The farthest place on Earth from USyd

Deadlines, assignments and the long arm of the University by-laws can’t touch you here.

In the middle of the North Atlantic Ocean, 19,541 kilometres away, lies the farthest point on land from the University of Sydney. Just 400 metres long and half as wide, Ilhéu da Vila sits just off Santa Maria Island, the southernmost point of Portugal’s Azores archipelago.

If you want to get away from it all and leave the University far behind, a visit to Ilhéu da Vila will let you trade ibises and rats for the pufferfish, dolphins, and seabirds that inhabit the island and its surrounds (though sadly for any goat lovers, a resident herd of 13 goats was culled in 1993 to protect the local bird population).

Although Ilhéu da Vila is uninhabited, nearby Santa Maria is a much larger island of five thousand residents. It is known for its beaches, sunny weather, and varied geography, which includes dramatic cliffs, forests, and the ‘red desert of the Azores’, an arid clay area unique to Portugal. Santa Maria’s airport, built by American forces during the Second World War, was once a significant stop on trans-Atlantic flight routes.

The main town of Vila do Porto boasts a population one-third the size of the Faculty of Arts and Social Sciences’ 9,000 students, and dates to the 1400s. As Wikipedia dourly notes, despite a lack of earthquakes “the community was always marked by isolation, inaccessibility and weak defensive position”.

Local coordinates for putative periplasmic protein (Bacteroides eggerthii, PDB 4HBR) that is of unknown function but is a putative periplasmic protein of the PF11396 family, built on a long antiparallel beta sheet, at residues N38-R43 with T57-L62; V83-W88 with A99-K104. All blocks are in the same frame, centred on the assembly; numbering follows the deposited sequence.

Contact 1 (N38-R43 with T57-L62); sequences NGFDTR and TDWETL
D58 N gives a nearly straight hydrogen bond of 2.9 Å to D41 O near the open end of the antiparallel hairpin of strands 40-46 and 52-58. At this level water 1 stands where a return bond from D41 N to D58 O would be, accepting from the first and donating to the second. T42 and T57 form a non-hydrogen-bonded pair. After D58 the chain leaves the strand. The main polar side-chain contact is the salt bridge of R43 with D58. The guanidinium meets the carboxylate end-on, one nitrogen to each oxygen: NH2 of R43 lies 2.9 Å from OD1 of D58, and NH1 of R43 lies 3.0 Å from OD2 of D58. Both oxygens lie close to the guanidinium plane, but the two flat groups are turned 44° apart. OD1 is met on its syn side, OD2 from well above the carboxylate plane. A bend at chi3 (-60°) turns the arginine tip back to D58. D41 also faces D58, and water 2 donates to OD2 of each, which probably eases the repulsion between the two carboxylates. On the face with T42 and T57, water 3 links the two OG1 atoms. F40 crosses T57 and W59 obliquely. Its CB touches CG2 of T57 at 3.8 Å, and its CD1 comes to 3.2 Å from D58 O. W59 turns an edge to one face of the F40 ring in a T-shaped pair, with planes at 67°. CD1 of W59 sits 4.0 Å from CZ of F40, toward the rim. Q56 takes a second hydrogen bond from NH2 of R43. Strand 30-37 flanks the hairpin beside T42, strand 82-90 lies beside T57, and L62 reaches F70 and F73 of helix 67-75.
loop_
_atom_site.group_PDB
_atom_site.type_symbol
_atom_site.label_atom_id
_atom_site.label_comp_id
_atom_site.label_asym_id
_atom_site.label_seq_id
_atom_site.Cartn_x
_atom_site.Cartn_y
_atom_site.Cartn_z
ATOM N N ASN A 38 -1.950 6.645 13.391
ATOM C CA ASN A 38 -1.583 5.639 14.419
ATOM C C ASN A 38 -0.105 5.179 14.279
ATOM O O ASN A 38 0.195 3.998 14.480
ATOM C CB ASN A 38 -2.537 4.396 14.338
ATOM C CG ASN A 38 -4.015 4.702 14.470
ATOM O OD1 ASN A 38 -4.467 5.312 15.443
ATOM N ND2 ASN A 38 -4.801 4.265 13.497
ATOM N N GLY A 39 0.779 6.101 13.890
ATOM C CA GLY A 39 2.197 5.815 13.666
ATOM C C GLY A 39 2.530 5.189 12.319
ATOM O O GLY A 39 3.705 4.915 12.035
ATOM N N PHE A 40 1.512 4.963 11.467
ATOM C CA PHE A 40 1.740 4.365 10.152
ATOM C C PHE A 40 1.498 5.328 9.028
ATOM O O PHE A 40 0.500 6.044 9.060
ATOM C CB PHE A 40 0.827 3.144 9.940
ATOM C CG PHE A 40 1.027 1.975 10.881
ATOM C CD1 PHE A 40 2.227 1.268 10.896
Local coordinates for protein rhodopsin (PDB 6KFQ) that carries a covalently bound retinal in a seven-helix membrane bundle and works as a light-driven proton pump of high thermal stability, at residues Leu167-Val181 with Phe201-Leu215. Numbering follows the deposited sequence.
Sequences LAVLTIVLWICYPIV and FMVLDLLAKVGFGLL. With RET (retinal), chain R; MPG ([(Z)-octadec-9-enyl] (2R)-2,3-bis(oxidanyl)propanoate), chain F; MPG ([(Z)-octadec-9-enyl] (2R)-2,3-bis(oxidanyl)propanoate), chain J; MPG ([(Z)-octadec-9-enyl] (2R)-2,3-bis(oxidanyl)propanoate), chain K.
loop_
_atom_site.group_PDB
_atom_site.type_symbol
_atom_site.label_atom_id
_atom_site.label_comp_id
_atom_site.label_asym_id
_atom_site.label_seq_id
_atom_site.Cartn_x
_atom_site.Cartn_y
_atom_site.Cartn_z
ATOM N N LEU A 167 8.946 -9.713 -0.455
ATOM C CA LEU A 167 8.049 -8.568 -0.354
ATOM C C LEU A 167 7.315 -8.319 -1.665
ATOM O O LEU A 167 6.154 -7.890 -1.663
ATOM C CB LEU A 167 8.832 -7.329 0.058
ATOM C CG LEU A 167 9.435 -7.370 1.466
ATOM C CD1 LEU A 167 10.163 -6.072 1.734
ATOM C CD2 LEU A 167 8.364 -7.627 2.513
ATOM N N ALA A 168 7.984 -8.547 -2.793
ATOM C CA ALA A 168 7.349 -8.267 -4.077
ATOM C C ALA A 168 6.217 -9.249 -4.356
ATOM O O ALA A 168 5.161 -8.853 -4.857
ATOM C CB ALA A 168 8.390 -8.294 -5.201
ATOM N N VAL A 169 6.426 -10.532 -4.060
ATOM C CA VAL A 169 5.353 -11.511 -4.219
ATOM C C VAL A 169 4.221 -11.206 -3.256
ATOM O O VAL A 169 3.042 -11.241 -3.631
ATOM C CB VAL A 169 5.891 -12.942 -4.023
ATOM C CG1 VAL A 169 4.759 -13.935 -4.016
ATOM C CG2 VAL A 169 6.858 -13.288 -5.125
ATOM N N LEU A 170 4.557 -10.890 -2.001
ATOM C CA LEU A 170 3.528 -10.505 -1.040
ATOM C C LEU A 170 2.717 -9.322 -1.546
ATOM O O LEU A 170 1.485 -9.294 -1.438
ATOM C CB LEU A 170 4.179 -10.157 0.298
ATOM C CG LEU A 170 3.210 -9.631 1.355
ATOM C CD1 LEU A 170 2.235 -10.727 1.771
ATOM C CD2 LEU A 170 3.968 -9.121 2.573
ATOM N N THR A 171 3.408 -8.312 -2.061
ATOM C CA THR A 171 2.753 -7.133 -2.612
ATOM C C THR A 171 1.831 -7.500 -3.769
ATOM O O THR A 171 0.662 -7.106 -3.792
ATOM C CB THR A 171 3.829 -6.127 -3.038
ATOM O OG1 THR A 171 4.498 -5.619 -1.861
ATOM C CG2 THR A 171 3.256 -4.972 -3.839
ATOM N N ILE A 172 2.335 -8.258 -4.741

The result was a constant stream of raids by pirates and foreign powers alike, and a historic fort to repel would-be attackers still sits overlooking the harbour today. The island’s history made it wary of strangers, and locals notably accosted Columbus on his way home in 1493. 

Perhaps some of this guardedness remains, as a greeting and request for comment from Honi Soit to the local council went unanswered.

For those truly desperate to get as far away as possible, the exact USyd antipode sits amongst the underwater Seewarte Seamounts to the island’s southwest, at 33°53’09.4″N 28°48’40.3″W — 20,015km from the Quadrangle. Getting there would require hiring one of the numerous vessels docked at Vila do Porto’s marina, but there is little to do at the antipode itself other than admire the endless ocean and the fact that Eastern Avenue lies thousands of kilometres beneath your feet. Deadlines, assignments, and the long arm of the University by-laws can’t touch you here.

A one-way ticket to Ilhéu da Vila (via six stopovers) in the winter break will set you back about $980 — get booking.

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